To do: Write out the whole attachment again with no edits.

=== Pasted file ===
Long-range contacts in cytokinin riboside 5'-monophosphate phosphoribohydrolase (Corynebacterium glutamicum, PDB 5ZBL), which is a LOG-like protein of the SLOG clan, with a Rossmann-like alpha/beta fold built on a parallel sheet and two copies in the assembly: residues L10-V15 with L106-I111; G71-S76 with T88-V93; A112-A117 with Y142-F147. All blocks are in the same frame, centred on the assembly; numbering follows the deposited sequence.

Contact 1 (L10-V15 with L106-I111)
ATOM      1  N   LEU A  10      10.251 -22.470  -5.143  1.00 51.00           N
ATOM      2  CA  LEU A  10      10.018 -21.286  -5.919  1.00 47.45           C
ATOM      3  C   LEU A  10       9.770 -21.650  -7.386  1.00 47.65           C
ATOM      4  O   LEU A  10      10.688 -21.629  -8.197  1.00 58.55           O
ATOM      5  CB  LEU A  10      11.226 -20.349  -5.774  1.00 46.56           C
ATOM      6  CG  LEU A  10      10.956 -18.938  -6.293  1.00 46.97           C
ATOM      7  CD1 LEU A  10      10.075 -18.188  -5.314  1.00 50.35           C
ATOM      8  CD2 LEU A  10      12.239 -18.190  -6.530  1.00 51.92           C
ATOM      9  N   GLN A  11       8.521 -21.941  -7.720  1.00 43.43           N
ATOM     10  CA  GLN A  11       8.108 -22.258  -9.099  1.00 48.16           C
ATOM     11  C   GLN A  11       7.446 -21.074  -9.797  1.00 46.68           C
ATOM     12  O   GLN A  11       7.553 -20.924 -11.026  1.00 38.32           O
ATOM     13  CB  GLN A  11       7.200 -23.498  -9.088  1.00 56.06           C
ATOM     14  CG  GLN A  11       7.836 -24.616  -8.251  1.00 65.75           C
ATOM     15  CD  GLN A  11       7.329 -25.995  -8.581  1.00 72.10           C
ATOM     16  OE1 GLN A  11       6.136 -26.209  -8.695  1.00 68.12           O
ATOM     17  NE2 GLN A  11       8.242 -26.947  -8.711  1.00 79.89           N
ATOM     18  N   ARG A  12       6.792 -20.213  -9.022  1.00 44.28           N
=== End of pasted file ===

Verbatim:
Long-range contacts in cytokinin riboside 5'-monophosphate phosphoribohydrolase (Corynebacterium glutamicum, PDB 5ZBL), which is a LOG-like protein of the SLOG clan, with a Rossmann-like alpha/beta fold built on a parallel sheet and two copies in the assembly: residues L10-V15 with L106-I111; G71-S76 with T88-V93; A112-A117 with Y142-F147. All blocks are in the same frame, centred on the assembly; numbering follows the deposited sequence.

Contact 1 (L10-V15 with L106-I111)
ATOM      1  N   LEU A  10      10.251 -22.470  -5.143  1.00 51.00           N
ATOM      2  CA  LEU A  10      10.018 -21.286  -5.919  1.00 47.45           C
ATOM      3  C   LEU A  10       9.770 -21.650  -7.386  1.00 47.65           C
ATOM      4  O   LEU A  10      10.688 -21.629  -8.197  1.00 58.55           O
ATOM      5  CB  LEU A  10      11.226 -20.349  -5.774  1.00 46.56           C
ATOM      6  CG  LEU A  10      10.956 -18.938  -6.293  1.00 46.97           C
ATOM      7  CD1 LEU A  10      10.075 -18.188  -5.314  1.00 50.35           C
ATOM      8  CD2 LEU A  10      12.239 -18.190  -6.530  1.00 51.92           C
ATOM      9  N   GLN A  11       8.521 -21.941  -7.720  1.00 43.43           N
ATOM     10  CA  GLN A  11       8.108 -22.258  -9.099  1.00 48.16           C
ATOM     11  C   GLN A  11       7.446 -21.074  -9.797  1.00 46.68           C
ATOM     12  O   GLN A  11       7.553 -20.924 -11.026  1.00 38.32           O
ATOM     13  CB  GLN A  11       7.200 -23.498  -9.088  1.00 56.06           C
ATOM     14  CG  GLN A  11       7.836 -24.616  -8.251  1.00 65.75           C
ATOM     15  CD  GLN A  11       7.329 -25.995  -8.581  1.00 72.10           C
ATOM     16  OE1 GLN A  11       6.136 -26.209  -8.695  1.00 68.12           O
ATOM     17  NE2 GLN A  11       8.242 -26.947  -8.711  1.00 79.89           N
ATOM     18  N   ARG A  12       6.792 -20.213  -9.022  1.00 44.28           N